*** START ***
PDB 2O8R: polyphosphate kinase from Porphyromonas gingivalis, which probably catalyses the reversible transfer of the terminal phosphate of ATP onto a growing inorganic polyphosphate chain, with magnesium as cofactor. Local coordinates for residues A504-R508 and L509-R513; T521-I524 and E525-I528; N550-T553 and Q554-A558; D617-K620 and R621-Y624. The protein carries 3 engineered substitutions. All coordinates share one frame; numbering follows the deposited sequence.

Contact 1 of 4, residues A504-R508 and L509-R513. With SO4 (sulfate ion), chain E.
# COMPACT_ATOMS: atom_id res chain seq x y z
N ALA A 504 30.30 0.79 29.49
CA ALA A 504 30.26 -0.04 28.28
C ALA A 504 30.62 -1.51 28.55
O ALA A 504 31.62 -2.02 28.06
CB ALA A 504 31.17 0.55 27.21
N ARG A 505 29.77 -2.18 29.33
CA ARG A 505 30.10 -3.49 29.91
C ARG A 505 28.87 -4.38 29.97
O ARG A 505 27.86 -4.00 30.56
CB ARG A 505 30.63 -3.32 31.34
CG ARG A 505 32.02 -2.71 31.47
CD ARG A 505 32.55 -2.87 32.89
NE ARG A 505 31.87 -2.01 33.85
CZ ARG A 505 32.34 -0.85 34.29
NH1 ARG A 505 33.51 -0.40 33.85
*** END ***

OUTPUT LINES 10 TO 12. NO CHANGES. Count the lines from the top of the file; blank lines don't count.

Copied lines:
CA ARG A 505 30.10 -3.49 29.91
C ARG A 505 28.87 -4.38 29.97
O ARG A 505 27.86 -4.00 30.56